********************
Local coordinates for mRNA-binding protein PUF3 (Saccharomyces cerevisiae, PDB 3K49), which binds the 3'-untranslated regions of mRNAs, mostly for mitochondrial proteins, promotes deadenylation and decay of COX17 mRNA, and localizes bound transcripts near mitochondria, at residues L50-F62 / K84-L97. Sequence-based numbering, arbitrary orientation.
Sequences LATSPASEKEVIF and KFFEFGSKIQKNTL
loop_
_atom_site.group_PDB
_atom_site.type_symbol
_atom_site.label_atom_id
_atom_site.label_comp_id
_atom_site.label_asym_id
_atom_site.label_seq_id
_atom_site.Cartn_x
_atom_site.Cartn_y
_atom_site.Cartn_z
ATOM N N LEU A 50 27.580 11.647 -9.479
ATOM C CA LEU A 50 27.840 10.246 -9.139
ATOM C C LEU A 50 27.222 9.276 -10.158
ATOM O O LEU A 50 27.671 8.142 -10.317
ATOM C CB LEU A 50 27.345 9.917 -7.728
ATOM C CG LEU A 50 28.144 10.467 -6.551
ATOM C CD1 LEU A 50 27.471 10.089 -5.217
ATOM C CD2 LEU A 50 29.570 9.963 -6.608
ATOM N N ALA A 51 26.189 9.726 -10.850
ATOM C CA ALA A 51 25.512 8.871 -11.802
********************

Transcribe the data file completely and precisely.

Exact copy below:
Local coordinates for mRNA-binding protein PUF3 (Saccharomyces cerevisiae, PDB 3K49), which binds the 3'-untranslated regions of mRNAs, mostly for mitochondrial proteins, promotes deadenylation and decay of COX17 mRNA, and localizes bound transcripts near mitochondria, at residues L50-F62 / K84-L97. Sequence-based numbering, arbitrary orientation.
Sequences LATSPASEKEVIF and KFFEFGSKIQKNTL
loop_
_atom_site.group_PDB
_atom_site.type_symbol
_atom_site.label_atom_id
_atom_site.label_comp_id
_atom_site.label_asym_id
_atom_site.label_seq_id
_atom_site.Cartn_x
_atom_site.Cartn_y
_atom_site.Cartn_z
ATOM N N LEU A 50 27.580 11.647 -9.479
ATOM C CA LEU A 50 27.840 10.246 -9.139
ATOM C C LEU A 50 27.222 9.276 -10.158
ATOM O O LEU A 50 27.671 8.142 -10.317
ATOM C CB LEU A 50 27.345 9.917 -7.728
ATOM C CG LEU A 50 28.144 10.467 -6.551
ATOM C CD1 LEU A 50 27.471 10.089 -5.217
ATOM C CD2 LEU A 50 29.570 9.963 -6.608
ATOM N N ALA A 51 26.189 9.726 -10.850
ATOM C CA ALA A 51 25.512 8.871 -11.802